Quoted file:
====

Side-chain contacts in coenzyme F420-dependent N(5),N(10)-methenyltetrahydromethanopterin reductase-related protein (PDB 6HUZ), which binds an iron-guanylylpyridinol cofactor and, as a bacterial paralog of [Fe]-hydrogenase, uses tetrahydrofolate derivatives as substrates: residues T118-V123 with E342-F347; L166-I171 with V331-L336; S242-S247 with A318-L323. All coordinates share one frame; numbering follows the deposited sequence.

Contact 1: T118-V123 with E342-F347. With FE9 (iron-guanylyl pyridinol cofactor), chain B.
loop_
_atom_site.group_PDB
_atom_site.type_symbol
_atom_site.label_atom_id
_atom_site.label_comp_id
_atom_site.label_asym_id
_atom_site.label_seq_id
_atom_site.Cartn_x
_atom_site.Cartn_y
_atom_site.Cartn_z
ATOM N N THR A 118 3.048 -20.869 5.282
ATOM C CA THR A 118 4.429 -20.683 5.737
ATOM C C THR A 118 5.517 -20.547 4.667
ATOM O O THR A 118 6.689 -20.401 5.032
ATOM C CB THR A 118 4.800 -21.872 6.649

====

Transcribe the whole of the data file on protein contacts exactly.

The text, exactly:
Side-chain contacts in coenzyme F420-dependent N(5),N(10)-methenyltetrahydromethanopterin reductase-related protein (PDB 6HUZ), which binds an iron-guanylylpyridinol cofactor and, as a bacterial paralog of [Fe]-hydrogenase, uses tetrahydrofolate derivatives as substrates: residues T118-V123 with E342-F347; L166-I171 with V331-L336; S242-S247 with A318-L323. All coordinates share one frame; numbering follows the deposited sequence.

Contact 1: T118-V123 with E342-F347. With FE9 (iron-guanylyl pyridinol cofactor), chain B.
loop_
_atom_site.group_PDB
_atom_site.type_symbol
_atom_site.label_atom_id
_atom_site.label_comp_id
_atom_site.label_asym_id
_atom_site.label_seq_id
_atom_site.Cartn_x
_atom_site.Cartn_y
_atom_site.Cartn_z
ATOM N N THR A 118 3.048 -20.869 5.282
ATOM C CA THR A 118 4.429 -20.683 5.737
ATOM C C THR A 118 5.517 -20.547 4.667
ATOM O O THR A 118 6.689 -20.401 5.032
ATOM C CB THR A 118 4.800 -21.872 6.649